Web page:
This coming Saturday, August 27, the Tennessee Titans hit the road to face the Oakland Raiders at 7:00 PM CST.
Since starters are expected to play into the third quarter, this matchup will preview the game plan, depth chart, and scheme for the Titans’ upcoming NFL season.
Watch out for the following as the game unfolds.
Handoff Splits Between Murray and Henry
When the Titans selected Derrick Henry, former Alabama running back and Heisman Trophy winner, in the second round of the most recent Draft, general manager Jon Robinson immediately called DeMarco Murray to assure the free agent acquisition that he, not Henry, was the top rusher in Tennessee.
Robinson’s promise has remained true to date.
In the Titans’ first two preseason matchups, Murray has started at tailback with Henry as backup. Both have impressed. On 11 carries Murray has totaled 113 yards and one touchdown; on 15 carries Henry has totaled 105 yards and one touchdown.
As the Titans begin to unveil their ‘smashmouth’ offense on Saturday, watch for splits between Murray and Henry, a unit Robinson has nicknamed Thunder and Thunder. One thing appears certain: Coach Mularkey does not plan to over monitor touches between the two.
In his first game as offensive coordinator with the Pittsburg Steelers, Mularkey closely monitored touches between team players. Afterwards, he vowed to not make that mistake again because “it didn’t work.” Mularkey now recognizes that splits balance naturally through the course of a game.
Nonetheless it will be interesting to consider the following during the preseason matchup on Saturday. Will Murray play first and second downs as Henry plays third downs? Which tailback will be favored in goalline and third-and-short situations? And which tailback will be utilized more as a pass blocker?
Mariota’s Preferred Target
When injury and inexperience riddled the Titans’ receiving core last season, Delanie Walker emerged as a top target for Marcus Mariota, and he finished the year with career-best and record-breaking marks: 94 receptions for 1,088 yards and six touchdowns.
This narrative may change next season due to the arrival of Tajae Shape, fifth-round pick out of the University of Massachusetts, who during the offseason earned a starting role at wide receiver because of his consistency, route running and ball skills.
During the Titans’ first two preseason games Sharpe, not Walker, has been Mariota’s top target. The UMass rookie has caught 8-of-8 targets for 103 yards, while Walker has caught 1-of-1 targets for 9 yards.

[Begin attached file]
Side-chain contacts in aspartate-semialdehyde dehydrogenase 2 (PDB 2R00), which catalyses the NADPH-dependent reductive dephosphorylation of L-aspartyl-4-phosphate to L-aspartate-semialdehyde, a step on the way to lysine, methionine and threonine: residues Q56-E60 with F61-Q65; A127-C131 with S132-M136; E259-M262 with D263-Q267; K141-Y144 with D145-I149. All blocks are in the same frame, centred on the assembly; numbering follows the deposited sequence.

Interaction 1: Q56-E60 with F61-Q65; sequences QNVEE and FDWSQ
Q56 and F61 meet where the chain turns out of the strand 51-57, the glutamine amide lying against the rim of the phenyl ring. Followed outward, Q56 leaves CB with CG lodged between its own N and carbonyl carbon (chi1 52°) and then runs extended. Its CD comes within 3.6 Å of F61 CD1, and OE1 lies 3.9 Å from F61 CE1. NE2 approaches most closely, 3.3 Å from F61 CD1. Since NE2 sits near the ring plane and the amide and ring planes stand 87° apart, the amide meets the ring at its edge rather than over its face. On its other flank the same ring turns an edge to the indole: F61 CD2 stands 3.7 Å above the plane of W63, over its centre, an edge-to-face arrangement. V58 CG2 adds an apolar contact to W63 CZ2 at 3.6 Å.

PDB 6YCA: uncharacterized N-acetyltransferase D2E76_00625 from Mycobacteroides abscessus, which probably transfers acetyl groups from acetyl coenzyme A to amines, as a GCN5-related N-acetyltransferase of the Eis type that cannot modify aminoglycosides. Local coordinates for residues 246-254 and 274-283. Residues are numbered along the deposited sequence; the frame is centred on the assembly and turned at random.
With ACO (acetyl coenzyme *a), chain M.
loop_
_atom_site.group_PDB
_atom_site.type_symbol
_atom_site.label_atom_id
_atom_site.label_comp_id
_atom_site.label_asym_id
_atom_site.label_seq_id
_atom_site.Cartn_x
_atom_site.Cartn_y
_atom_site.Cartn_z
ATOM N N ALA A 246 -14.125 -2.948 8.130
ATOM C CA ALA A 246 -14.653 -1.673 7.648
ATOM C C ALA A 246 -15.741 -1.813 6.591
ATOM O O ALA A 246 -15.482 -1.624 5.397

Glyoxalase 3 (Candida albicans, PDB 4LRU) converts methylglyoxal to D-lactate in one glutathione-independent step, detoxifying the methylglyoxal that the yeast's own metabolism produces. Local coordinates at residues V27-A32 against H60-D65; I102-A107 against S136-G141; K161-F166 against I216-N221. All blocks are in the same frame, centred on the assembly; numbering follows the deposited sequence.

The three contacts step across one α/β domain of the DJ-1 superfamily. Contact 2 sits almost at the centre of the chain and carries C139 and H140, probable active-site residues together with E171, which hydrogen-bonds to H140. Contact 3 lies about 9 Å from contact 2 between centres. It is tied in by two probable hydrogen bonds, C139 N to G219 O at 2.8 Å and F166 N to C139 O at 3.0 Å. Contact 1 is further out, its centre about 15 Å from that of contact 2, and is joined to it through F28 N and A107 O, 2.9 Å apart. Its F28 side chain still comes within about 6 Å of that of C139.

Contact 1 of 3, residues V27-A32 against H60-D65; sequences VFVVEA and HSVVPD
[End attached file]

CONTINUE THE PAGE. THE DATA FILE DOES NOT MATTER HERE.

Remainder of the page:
We must acknowledge that these games favored Sharpe, since he received more playing time than Walker in order to acclimated to the NFL as a rookie. Nonetheless, Sharpe has proven to be reliable — last week he caught two third-and-long passes — and the trust between him and Mariota may rival the trust between Walker and Mariota next season.
“What you’re seeing is what he basically does in practice,” Mularkey said after the Titans’ preseason loss to the Panthers. “[Tajae] made some bigger catches today — some big catches that we haven’t had here in a while … It’s a trust factor. [Mariota] believes and knows [Tajae] is going to be at the right place at the right time. To this point, since he’s been here, he has.”
On Saturday been mindful of whether Mariota targets Walker or Sharpe in pivotal game time situations such as the red zone, third-and-longs, or blitzes from a stout Oakland defense.
Performance of the First-Team Defense
Two weeks in a row the Titans’ first-team defense has surrendered a touchdown on the opponent’s first offensive drive.
The San Diego Chargers moved 75-yards on seven plays, the last of which was a 44-yard pass from Phillip Rivers to Melvin Gordon. The following week the Panthers moved 93-yards on five plays, the last of which was a 61-yard pass from Cam Newton to Ted Ginn Jr.
Although the Titans’ defense improved significantly under the guidance of Dick LeBeau last season — rush defense jumped from 31st to 18th, pass defense jumped from 15th to 12th, and overall defense jumped from 27th to 12th — the unit repeatedly struggled to contain long drives and big plays from the opposing offense.
As this narrative from the 2015 season has carried into the 2016 preseason, LeBeau sets to resolve the issue versus the Raiders, who are primed to make big plays with quarterback Derek Carr and wide receivers Amari Cooper and Michael Crabtree.
“We can’t allow those big plays to get in there…” LeBeau said. “Am I concerned? I don’t want it to happen, but sometimes it does happen and we certainly don’t want it to happen this week.”